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FrijolMalo

Transit in Nashville

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So with gas now around $3.50/gallon and no price drop in sight, it's quickly becoming apparent that we need mass transit infrastructure here in Nashville. How do we make this happen. There seems to be a rough time getting people to accept it though. Most people just want the price of gas to come down and don't want to change their lifestyles. What do you propose we do in order to change this?

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Bring busloads of more enlightened people to Nashville. Kidding. It will take educating gas addicts, for one. Equally important, there needs to be an efficient system in place to point to. It needs to be good enough to be an example, or a model for other cities. On that note, what is a comparable city to Nashville that has an exemplary transit system? I would use the bus or any other public transit if it were convenient, reliable and cost effective. Nashville is missing the convenience factor. There's are two bus stops in eyesight of my home, but from what I've heard it would pretty much consume several hours [more than driving myself] to ride to Green Hills or West End from downtown.

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portland is a city comarable to Nashville with a great public transportation system, Charlotte is comparable, i'm assuming san jose, maybe san antone... I would love to see something in downtown Nashville, gas is just ridiculous.

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Charlotte's Lynx opened its first leg in November 2007. The 20 year build out plan shows an extensive transit system to many populated areas of the Charlotte Metro. The Lynx system already has 15 stations from Uptown to I-485 south. The system will be vital to Charlotte's overall cosmopolitan appeal and ridership has proven strong so far. Nashville should have opened its first leg to Murfreesboro. Student population and high percentage of people from here who work in Nashville justifies such. Since funding for road projects has been significantly reduced, Nashville should refocus its attention to green solutions the way Franklin is proposing. Franklin is proposing a bike lane plan and also many more sidewalks throughout the city. It will be quite some time before the Music City Star is a "real" and convenient solution to traffic troubles. Nashville is also at a disadvantage due to the population's addiction to cars and outdated interstate system. If rail were made an option for me then i would certainly be riding.

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I think we need strong Oregon style land use laws to help build the density necessary to make mass transit feasible, but good luck getting that to fly with the "It's my property and I'll do what I want with it no matter how it affects everyone else," crowd.

Plus, I think we need to make in-town connectivity better before we focus on transit from the exurbs. People coming in from Murfreesboro and Lebanon need something to connect to once they get into town. In the future, I'd really like to see a regional rail system connect with a streetcar circulator system.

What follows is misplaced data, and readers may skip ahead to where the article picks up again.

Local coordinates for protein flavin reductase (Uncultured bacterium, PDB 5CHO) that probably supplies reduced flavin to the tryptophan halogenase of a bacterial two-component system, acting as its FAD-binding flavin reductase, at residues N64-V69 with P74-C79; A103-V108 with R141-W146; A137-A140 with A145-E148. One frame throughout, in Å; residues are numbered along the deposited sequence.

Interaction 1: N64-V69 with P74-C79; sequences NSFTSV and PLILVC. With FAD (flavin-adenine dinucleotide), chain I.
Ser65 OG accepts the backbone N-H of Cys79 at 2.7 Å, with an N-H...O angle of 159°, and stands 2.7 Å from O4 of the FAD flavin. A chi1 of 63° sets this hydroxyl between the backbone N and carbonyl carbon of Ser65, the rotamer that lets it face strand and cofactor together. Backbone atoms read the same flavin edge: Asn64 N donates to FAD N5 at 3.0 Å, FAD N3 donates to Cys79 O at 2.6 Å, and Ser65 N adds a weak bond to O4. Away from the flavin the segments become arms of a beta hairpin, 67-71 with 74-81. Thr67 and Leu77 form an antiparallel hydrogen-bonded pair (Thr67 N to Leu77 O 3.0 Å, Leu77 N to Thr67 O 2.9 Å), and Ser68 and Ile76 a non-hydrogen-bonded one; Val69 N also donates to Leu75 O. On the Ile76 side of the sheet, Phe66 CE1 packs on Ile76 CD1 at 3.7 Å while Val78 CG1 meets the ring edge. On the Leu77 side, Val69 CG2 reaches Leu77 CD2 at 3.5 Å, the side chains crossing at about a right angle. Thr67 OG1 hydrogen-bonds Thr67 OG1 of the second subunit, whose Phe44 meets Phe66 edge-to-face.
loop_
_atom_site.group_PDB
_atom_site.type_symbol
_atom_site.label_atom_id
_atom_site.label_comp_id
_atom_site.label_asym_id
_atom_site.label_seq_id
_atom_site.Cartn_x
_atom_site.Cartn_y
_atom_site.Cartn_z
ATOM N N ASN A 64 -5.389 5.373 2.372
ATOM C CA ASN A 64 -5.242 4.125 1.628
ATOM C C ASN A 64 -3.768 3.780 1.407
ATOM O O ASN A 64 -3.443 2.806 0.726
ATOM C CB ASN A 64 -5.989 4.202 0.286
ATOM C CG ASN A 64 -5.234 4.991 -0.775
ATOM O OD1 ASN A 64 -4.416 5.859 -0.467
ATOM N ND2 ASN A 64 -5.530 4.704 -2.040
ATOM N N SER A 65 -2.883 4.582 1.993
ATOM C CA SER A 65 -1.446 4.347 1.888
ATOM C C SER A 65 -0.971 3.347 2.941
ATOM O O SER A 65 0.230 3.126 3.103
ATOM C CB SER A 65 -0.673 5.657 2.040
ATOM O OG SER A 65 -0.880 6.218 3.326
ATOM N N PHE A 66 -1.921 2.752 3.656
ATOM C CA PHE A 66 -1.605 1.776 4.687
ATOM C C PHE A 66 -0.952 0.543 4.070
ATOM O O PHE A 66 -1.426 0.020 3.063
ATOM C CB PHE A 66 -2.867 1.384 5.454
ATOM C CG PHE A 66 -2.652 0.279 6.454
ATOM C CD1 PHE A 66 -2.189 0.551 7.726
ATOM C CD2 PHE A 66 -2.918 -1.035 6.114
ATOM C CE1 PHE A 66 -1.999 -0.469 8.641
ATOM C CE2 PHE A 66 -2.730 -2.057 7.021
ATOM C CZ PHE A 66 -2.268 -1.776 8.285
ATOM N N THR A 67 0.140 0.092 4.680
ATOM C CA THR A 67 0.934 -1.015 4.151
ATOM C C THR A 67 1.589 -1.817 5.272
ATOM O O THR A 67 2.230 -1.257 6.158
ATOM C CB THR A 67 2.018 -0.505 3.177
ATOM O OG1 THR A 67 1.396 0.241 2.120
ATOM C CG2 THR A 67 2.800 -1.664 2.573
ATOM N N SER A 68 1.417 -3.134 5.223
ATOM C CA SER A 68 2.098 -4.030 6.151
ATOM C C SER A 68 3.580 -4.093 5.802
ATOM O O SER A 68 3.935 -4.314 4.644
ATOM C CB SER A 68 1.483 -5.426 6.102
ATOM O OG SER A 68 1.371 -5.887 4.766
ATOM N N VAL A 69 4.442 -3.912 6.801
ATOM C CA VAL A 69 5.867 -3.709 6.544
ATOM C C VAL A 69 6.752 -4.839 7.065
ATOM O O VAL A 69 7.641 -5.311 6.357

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We need multiple millions of dollars in Nashville to make public transit work. We are talking elevated rail systems w/ multiple stops and thought out bus routes that relate to it. Until Nashville commits to a project of this granduer, this city will never reach its potential. If you think about the recent boom in condo/hotel/office buildings, they were all built knowing that Nashville doesn't have a great public transit system, thus they catered highly to the automobile (parking spaces available for all residents in a downtown condo for example). I'm not sure what has to give first...Nashville committing (I mean REALLY committing) to a public transportation service, or developers saying they won't sit massive buildings on top of huge parking garages (thus making tenants/owners/occupants demand better public transit). I hate to be Debbie Downer on this, but I don't see a solution here within the next 30 years. It may not be all that bad, though. Gas prices will limit sprawl and keep Nashville to a managable size. I'm sure everyone here agrees we don't want the uncontrolled behaviors of Atlanta...we like having water during the summer months.

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Unfortunately, Nashville is doing just the opposite of what they need to do. They are raising fares and cutting services. I can see raising fares because of gas prices, but if anything they should be adding routes with the price of gas. Barakat is not far off when he was kidding about enlightened people. We do need more enlightened leadership to take a radical position to really get the mass transit ball rolling. Maybe Mayor Dean can make things happen. :)

I will have to say they are on the right track by starting a BRT route and the new transit center, but IMO, it is 20 years too late, along with the rail.

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With the tight budget year coupled with Dean's dedication to education and puplic safety, I dont really expect dean to dig in on this. To be perfectly honest I think clement would have been more interested in at least pushing for better transit. Dont get me wrong though. I think good education should take priority and I'm very glad Dean won.

To be perfectly honest, I think gas is going to have to reach catastrophic prices before the public will wake up. But if the price rises too fast before the government can adapt (such as getting hybrid buses) then the cost of public transportation will just go up too. The mta has a long track record of being frugel with just about eveything they do. We know and they probably know that light rail would be successful here in Nashville but insted of just getting it done, they do years of "research" and dabble their feat in lesser projects. I think we need a better bus system as well and they finally are taking steps in the right direction (finally) but at this rate we'll be long dead before Nashville gets a real rail system.

What needs to happen is real dedication by our political leaders, a little help from the federal government, and a puplic that really and truely wants it to happen. When the people become dedicated to something, anything can become a reality no matter how far behind the rest of the country we are. Plus we all know firsthand that circumstances can change at the drop of the dime (just look at all the good retail news lately) so all hope isn't lost for mass transit infastructure.